Mount Tibidabo in Barcelona, but the oldest amusement park
in Spain is up there, too. It's one of those juxtapositions
that reveals something familiar in a new way...and gets
you to ask questions."
But for this approach to work
in the world of commercial photography, "you've got to have
good clients," Jones says. "Most, unfortunately, tend to like
to see things they've seen before. Especially in today's economy,
they tend not to take as many chances.
"I did a photo recently for an annual report. It's the third
time I've done this company's report, and I said to the Art
Director, `I'm going to do the shot you want, then I'll
do another shot--a different way.' Since I'd worked with them
before, I'd earned his trust and had the leeway to do it. It turned
out the Art Director chose the `different' shot for the cover
of the report, but it still remains to be seen if the powers that be,
the CEO and the company's other execs, will approve."
The price of a signature becomes the necessity of producing it: when the
subject is ordinary, Jones has got to make it special. He looks for the
odd juxtaposition--"it's there, I just have to be aware enough
to find it"-- the unusual angle, or strange setting. Sometimes he'll
bring props along to help create something different. For a commercial
shoot, it can take an enormous effort, he says, to find the right props
or location--"the right road, the perfect biplane. There's
virtually no limit except the pocketbook of the client or myself. And
if a client says, `We can't afford that,' I'll
say, `Yeah, you can. If we use our imagination, we can figure out
how to do it inexpensively enough to make it affordable.'"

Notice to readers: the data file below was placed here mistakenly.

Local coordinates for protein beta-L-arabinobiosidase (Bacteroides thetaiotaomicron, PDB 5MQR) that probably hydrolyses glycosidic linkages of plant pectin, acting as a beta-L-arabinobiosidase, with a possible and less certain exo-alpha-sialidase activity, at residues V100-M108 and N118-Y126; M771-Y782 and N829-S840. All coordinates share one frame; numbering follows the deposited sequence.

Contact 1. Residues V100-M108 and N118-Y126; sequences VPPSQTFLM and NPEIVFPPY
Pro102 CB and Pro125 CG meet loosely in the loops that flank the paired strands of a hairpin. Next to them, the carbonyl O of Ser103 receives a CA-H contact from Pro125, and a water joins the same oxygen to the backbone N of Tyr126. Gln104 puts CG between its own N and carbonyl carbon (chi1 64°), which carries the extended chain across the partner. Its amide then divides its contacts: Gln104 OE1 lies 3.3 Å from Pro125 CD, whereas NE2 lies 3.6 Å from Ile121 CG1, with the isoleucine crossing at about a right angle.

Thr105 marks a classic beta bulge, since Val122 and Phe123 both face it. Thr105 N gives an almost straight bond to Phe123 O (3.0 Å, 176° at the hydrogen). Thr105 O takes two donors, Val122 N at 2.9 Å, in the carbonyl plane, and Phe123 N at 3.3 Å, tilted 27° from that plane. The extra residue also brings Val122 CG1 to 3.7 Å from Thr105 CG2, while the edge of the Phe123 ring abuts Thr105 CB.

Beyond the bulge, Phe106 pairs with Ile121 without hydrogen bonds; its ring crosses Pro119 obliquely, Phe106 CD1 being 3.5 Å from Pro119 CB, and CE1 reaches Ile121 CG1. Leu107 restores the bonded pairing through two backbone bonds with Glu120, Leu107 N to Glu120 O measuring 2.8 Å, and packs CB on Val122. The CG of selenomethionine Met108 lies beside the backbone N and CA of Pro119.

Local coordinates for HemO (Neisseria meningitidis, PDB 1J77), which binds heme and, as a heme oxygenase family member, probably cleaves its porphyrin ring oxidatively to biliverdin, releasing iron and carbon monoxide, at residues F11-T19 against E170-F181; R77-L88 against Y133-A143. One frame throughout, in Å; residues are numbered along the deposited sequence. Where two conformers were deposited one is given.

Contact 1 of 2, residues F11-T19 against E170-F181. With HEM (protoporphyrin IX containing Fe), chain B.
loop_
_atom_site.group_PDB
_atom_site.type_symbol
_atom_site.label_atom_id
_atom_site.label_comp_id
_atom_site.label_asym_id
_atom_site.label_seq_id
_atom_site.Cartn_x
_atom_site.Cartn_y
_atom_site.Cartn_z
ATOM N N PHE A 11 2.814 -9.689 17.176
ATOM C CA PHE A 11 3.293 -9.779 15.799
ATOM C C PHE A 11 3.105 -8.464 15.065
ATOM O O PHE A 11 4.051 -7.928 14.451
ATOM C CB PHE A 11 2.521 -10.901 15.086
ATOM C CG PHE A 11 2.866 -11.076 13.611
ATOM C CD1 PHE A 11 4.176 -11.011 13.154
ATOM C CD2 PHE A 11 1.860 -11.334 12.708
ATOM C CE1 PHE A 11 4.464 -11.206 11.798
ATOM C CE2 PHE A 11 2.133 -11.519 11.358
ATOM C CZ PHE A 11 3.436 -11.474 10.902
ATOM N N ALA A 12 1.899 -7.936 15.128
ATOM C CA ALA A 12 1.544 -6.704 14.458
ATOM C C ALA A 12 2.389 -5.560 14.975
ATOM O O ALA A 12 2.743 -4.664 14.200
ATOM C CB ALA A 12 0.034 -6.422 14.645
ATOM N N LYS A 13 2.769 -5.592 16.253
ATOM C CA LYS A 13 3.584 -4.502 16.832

assignment called for Jones to shoot inside an anechoic
chamber. Used for scientific testing, the room can hold
a 747; the cones are 10' tall. Aiming for ambiguity--"I
wanted that feeling of, what is this place?"--Jones
avoided picturing the entire room and called for two cherry
Regardless of the type of photograph
being produced--commercial or personal, surreal or straightforward--Jones
reflects an attitude pros and amateurs can easily share: never settle.
Where some photographers stop at the first view, which may indeed be a
perfectly fine photograph, the really special happens when you strive
to make it happen.
For a pro photographer, that makes good business sense. "I'm
in competition with a lot of people," Jones says. "Why would
I want to do yet another handshake photo? Another photo everyone has done?
Stock agencies send out wish lists, but I don't use them, I don't
respond. They're needs, but they're not creative. Everyone
will be shooting them, and people make good money from them, but I can't
Fortunately there are plenty of things he can and will photograph--the
business and his personal vision requires it. And there's no end
of inspiration and ideas. Visual energy is everywhere. "I have friends
who are film cameramen, and I ask them, `How did you do that shot?'
I've gotten ideas and inspiration from music videos, too. I don't
hold with photographers who say they don't watch TV because it's
beneath them. They'll tell you they go to art exhibits to study
classical lighting. Fine, but there's a lot of new things happening,
exciting things we can learn."
Who knows, maybe someday there'll even be the inspiration to figure
out an interesting angle on clouds.